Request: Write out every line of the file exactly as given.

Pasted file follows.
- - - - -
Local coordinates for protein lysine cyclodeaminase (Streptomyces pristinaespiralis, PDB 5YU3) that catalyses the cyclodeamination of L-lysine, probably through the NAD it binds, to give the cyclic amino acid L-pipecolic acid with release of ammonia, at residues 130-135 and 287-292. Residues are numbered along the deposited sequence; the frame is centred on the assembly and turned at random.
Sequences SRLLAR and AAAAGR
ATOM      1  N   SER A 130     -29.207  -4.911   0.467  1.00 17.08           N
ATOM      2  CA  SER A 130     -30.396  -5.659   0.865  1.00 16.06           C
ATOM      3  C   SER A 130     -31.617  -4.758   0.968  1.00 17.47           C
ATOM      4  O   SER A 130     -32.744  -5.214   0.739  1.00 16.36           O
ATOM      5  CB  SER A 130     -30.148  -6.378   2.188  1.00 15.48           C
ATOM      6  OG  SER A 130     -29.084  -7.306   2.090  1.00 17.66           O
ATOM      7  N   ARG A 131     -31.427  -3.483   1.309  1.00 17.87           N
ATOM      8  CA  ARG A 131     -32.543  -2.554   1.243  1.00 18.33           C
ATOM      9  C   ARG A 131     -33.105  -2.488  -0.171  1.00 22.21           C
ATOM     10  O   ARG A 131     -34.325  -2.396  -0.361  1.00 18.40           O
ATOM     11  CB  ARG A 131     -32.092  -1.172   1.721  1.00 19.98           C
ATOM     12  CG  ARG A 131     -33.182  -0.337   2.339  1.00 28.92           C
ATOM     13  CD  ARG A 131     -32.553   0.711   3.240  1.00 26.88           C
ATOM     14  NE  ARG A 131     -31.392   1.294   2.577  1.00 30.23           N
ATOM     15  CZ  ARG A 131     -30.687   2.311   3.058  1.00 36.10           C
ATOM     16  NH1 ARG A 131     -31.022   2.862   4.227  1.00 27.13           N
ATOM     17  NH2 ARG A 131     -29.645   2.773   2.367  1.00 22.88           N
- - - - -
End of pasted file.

Local coordinates for protein lysine cyclodeaminase (Streptomyces pristinaespiralis, PDB 5YU3) that catalyses the cyclodeamination of L-lysine, probably through the NAD it binds, to give the cyclic amino acid L-pipecolic acid with release of ammonia, at residues 130-135 and 287-292. Residues are numbered along the deposited sequence; the frame is centred on the assembly and turned at random.
Sequences SRLLAR and AAAAGR
ATOM      1  N   SER A 130     -29.207  -4.911   0.467  1.00 17.08           N
ATOM      2  CA  SER A 130     -30.396  -5.659   0.865  1.00 16.06           C
ATOM      3  C   SER A 130     -31.617  -4.758   0.968  1.00 17.47           C
ATOM      4  O   SER A 130     -32.744  -5.214   0.739  1.00 16.36           O
ATOM      5  CB  SER A 130     -30.148  -6.378   2.188  1.00 15.48           C
ATOM      6  OG  SER A 130     -29.084  -7.306   2.090  1.00 17.66           O
ATOM      7  N   ARG A 131     -31.427  -3.483   1.309  1.00 17.87           N
ATOM      8  CA  ARG A 131     -32.543  -2.554   1.243  1.00 18.33           C
ATOM      9  C   ARG A 131     -33.105  -2.488  -0.171  1.00 22.21           C
ATOM     10  O   ARG A 131     -34.325  -2.396  -0.361  1.00 18.40           O
ATOM     11  CB  ARG A 131     -32.092  -1.172   1.721  1.00 19.98           C
ATOM     12  CG  ARG A 131     -33.182  -0.337   2.339  1.00 28.92           C
ATOM     13  CD  ARG A 131     -32.553   0.711   3.240  1.00 26.88           C
ATOM     14  NE  ARG A 131     -31.392   1.294   2.577  1.00 30.23           N
ATOM     15  CZ  ARG A 131     -30.687   2.311   3.058  1.00 36.10           C
ATOM     16  NH1 ARG A 131     -31.022   2.862   4.227  1.00 27.13           N
ATOM     17  NH2 ARG A 131     -29.645   2.773   2.367  1.00 22.88           N